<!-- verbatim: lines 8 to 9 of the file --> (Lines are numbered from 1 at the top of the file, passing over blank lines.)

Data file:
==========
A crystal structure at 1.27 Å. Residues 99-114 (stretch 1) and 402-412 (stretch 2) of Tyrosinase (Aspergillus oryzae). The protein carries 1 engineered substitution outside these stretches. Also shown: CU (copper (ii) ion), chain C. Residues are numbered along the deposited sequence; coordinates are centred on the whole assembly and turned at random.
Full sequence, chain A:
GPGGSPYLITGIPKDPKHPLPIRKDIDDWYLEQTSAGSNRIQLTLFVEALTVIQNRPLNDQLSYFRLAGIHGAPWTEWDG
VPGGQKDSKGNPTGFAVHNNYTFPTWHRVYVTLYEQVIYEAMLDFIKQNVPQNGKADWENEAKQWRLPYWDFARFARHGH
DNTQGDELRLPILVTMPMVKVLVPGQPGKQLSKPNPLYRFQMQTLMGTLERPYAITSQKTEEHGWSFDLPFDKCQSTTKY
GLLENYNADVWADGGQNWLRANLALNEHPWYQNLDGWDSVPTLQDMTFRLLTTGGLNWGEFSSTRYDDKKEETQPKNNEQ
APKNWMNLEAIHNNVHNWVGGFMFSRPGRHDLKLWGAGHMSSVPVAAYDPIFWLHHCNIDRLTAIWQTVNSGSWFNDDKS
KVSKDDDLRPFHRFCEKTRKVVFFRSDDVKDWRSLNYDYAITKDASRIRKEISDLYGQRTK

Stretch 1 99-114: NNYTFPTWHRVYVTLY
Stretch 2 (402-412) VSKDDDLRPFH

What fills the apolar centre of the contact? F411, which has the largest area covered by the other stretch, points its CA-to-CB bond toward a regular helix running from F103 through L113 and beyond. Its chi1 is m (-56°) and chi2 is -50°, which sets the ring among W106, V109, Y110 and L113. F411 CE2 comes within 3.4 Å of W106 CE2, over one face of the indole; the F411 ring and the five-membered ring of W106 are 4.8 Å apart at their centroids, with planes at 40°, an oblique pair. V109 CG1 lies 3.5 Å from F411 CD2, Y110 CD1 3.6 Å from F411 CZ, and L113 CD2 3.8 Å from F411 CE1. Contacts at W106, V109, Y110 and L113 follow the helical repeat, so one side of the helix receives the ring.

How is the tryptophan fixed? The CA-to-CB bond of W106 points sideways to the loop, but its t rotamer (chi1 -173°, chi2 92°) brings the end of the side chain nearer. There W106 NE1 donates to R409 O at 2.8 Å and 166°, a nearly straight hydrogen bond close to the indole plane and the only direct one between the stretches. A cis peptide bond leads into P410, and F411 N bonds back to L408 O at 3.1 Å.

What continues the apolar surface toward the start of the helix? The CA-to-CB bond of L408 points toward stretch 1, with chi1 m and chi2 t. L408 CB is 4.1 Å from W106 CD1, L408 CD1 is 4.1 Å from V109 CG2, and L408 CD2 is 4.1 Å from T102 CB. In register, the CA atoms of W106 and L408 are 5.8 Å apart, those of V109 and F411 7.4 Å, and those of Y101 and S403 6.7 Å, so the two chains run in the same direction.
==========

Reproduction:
KVSKDDDLRPFHRFCEKTRKVVFFRSDDVKDWRSLNYDYAITKDASRIRKEISDLYGQRTK

Stretch 1 99-114: NNYTFPTWHRVYVTLY